Shoulder

There are many potential injuries associated with the shoulder. Unlike the hip, the shoulder was anatomically designed to have tremendous range of motion resulting from an incomplete capsule that encloses it.

There are four tendons collectively called the rotator cuff that provide extra stability. With repetitive overuse and frequent overhead activity, the tendons begin to wear down. Sometimes they may completely rupture with severe pain and weakness, and more often result in thickening of the tendon with partial tearing and scarring. Patients typically complain of shoulder pain worsening with activity that may radiate to the arm. It is important for the physician to determine if the pain is resulting from the shoulder or from the neck which can mimic shoulder symptoms.

Other problems include frozen shoulder or adhesive capsulitis, where following a shoulder injury there is decreased range of motion. It is important to rehabilitate this condition otherwise while the pain associated may resolve, the lack of motion will not.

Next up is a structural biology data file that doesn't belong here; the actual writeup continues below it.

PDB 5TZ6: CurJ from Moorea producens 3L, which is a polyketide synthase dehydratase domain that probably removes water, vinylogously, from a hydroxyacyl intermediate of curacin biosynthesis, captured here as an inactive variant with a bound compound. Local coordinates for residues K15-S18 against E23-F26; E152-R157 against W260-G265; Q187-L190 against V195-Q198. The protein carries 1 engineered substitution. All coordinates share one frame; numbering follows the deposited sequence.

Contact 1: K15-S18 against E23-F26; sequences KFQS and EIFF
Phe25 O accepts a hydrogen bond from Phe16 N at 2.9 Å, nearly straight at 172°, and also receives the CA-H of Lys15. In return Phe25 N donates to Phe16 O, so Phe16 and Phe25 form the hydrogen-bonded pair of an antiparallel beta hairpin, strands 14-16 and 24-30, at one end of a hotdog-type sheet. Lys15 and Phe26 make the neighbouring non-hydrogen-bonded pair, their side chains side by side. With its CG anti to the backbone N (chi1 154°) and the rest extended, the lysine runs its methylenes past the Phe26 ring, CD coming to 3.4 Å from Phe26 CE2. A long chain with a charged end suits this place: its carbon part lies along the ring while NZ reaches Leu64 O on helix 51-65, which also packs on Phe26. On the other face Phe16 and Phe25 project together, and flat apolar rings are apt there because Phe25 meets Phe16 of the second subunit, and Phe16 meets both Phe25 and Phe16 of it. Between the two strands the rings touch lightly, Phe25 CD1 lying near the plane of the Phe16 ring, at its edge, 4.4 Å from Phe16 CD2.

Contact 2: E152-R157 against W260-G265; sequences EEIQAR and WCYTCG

Bicep tendinitis is commonly involved with shoulder injuries. Patients typically complain of pain at the front of their shoulder and have pinpoint pain there when palpated.

As a result of trauma or wear and tear, bursitis may develop. A bursa is a small space that fills with fluid when the body is angry. It is a non-specific injury and often is secondary to another problem. There are multiple bursa throughout the body, hip, knee, etc.

Other common shoulder injuries include:

  • Acromial-clavicular joint sprain (AC Joint) is evident typically with shoulder pain while reaching across the body.
  • Labral tear: A labrum is a small piece of cartilage that helps the head of the humerus attach with the socket.

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